Whether the government’s intention is to ban all cryptocurrencies or to regulate the field is yet to be ascertained. But the move has sent flutters across the financial marketplace. It is not the first time that the government has tried to nip the crypto craze in the bud. In 2018, the RBI banned all banking transactions by cryptocurrency traders in the country. Following this, an inter-ministerial committee as well as a committee headed by then finance secretary Subhash Chandra Garg proposed a complete crackdown, including a jail term of 10 years for holding or mining cryptocurrencies.
However, the Supreme Court threw out the RBI ban in March 2020. The withdrawal of restrictions could not have come at a better time, as the pandemic struck and the country went into lockdown. Thousands of new investors signed up with crypto exchanges across India to trade. As the global economy and global indices went into a Covid-induced tailspin, bitcoin, always designed to be macro economy-proof with its own security and transaction ecosystem, took off.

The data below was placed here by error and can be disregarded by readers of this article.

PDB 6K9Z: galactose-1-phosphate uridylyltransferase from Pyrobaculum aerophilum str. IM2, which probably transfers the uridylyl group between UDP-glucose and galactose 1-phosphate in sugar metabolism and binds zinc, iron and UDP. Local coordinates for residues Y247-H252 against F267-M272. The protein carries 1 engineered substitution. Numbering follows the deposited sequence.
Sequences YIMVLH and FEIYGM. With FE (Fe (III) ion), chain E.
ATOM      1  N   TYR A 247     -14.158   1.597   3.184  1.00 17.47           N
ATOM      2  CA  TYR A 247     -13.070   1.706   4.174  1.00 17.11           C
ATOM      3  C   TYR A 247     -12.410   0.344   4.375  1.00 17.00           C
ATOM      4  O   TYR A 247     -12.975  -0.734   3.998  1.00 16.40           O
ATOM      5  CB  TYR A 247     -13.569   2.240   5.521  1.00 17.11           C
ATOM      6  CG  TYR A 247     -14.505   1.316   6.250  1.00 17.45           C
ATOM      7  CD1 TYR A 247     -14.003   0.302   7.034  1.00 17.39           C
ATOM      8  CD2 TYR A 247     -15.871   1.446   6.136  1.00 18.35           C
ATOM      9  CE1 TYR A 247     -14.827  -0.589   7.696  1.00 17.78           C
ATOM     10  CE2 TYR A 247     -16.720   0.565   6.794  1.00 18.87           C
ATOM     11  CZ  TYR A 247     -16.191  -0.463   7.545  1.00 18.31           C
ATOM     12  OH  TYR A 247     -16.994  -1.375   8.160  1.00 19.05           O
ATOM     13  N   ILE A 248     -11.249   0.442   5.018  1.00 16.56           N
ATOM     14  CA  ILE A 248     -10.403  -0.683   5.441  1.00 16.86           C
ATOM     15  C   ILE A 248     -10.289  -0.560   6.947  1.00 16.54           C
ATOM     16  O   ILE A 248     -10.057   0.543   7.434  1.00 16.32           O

Consider this. About just a year ago, bitcoin, the oldest and best-known among cryptocurrencies, was worth around 05 lakh apiece. Currently it is trading at 034 lakh, an increase of nearly 500 per cent in a year, outperforming the likes of gold (which went up 25 per cent during the same period), silver (48 per cent) and stocks (23 per cent). “A younger generation of investors think of it as an alternative to gold,” said Gaurav Rastogi, founder & CEO of kuvera.in, an online investment advisory.
That could be just the tip of the iceberg. According to JP Morgan Chase, one bitcoin could be worth more than 01 crore in the long term, while a recent Citibank forecasts says bitcoin will hit as much as 02.19 crore in value in 2021 itself. Not surprisingly, an estimated 70 lakh Indians own cryptocurrencies worth 07,000 crore. There are about 300 crypto startups in India, according to the Reserve Bank.